TUPE deals with the situation where a business and its employees are transferred from one employer to another. Updated Regulations were introduced in 2006 to safeguard employees’ rights when the business that they work for is transferred. These regulations are known as the Transfer of Undertakings (Protection of Employment) Regulations 2006 and commonly known as the current TUPE Regulations.
Employees benefit from these regulations because the effect is that certain rights and liabilities will transfer automatically from the old employer to the new employer.
We also offer a low fixed-fee service for claims assessment. For a fee which amounts to less than an hours work for most High Street solicitors we’ll review your case and advise you on whether you have a claim. If we subsequently win the case we’ll deduct the Pre-Claim Review fee from our success fee, so you won’t be out of pocket.
We can even help you if you’ve already started your claim in the Employment Tribunal. For a fixed fee we’ll review your claim and give you advice on drafting, tactics and procedure. And on top of that we’ll give you three months of support as your claim goes on, to maximise your chance of succeeding.
You won’t find any other employment solicitor who offers something of equivalent value for less (and if you think you have found an equivalent alternative product, talk to us as we’d love to know and we’re keen to remain the most competitive claimant employment law practice in the market).
Attempts by either the old employer or the new employer to change terms and conditions of employment are likely to be void and any dismissals in connection with the transfer may also be automatically unfair.
Employees are entitled to receive specific information and consultation and where there is a failure to comply with these obligations there are specific claims that can be brought entitling you to compensation.
The law covers business transfers which comprise the transfer of an economic entity which retains its identify after transfer. If only part of a business is transferred this can also be covered. In addition, service provision changes are caught by the definition of a TUPE transfer. This deals with various scenarios between clients and their contractors who provide services for them. Typically office cleaning, refuse collection, maintenance and catering services are commonly contracted out, outsourced, reassigned or brought back in on a regular basis.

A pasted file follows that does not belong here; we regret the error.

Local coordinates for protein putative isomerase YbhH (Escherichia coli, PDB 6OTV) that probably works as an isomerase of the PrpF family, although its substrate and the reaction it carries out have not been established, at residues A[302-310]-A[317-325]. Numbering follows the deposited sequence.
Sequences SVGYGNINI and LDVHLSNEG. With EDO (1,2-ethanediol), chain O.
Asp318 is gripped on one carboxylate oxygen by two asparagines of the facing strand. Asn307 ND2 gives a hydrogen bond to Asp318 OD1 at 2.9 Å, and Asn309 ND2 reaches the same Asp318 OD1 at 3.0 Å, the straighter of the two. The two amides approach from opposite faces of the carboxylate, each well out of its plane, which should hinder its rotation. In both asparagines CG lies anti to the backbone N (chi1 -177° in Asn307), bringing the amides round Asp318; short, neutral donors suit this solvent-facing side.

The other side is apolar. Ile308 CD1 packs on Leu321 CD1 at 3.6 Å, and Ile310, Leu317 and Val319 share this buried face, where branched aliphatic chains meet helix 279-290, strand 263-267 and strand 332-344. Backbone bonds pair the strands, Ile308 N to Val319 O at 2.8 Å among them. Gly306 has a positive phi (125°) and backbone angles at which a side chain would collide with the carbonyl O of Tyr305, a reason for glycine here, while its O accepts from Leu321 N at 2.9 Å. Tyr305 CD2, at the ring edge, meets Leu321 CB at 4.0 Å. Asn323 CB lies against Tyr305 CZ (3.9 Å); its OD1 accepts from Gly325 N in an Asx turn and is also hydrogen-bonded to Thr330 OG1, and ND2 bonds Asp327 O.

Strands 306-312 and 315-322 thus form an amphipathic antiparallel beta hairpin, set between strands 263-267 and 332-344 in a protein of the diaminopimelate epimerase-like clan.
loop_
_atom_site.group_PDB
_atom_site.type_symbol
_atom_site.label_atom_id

Firstly, your terms and conditions and all statutory rights transfer to the new employer. Your continuity of service is not broken. The only exception concerns pension rights which are not fully protected under the TUPE Regulations, requiring specialist advice to be taken.
Secondly, if your new employer tries to dismiss you then you may well have a claim for automatic unfair dismissal if you are able to show that the sole or main reason for the dismissal was connected to the TUPE transfer. However, the employer will have a defence if it can show that the dismissal is justified for what is known as an economic, technological or organisational reason (“ETO”) requiring a change in the workforce.
Finally, once transferred your employer cannot simply change your terms and conditions because of the transfer unless it can show that there is an economic, technological or organisational reason again entailing a change in the workforce.
How To Make A TUPE Claim?
If you believe that your rights have been affected because of a TUPE transfer then you should contact us as early as possible to obtain advice regarding your rights about the proposed TUPE transfer. If the transfer has already taken place and you believe that your rights have been affected then claims can be brought for a failure to inform and consult with you, if your terms have been varied, or if you have been dismissed. The time limit for bringing claims in the Employment Tribunal are strict and this usually means that you must bring any claim within 3 months (this means that 3 months is too late – it is 3 months less 1 day: call us if you’re unsure, rather than miss out) of the date of the act about which you are complaining.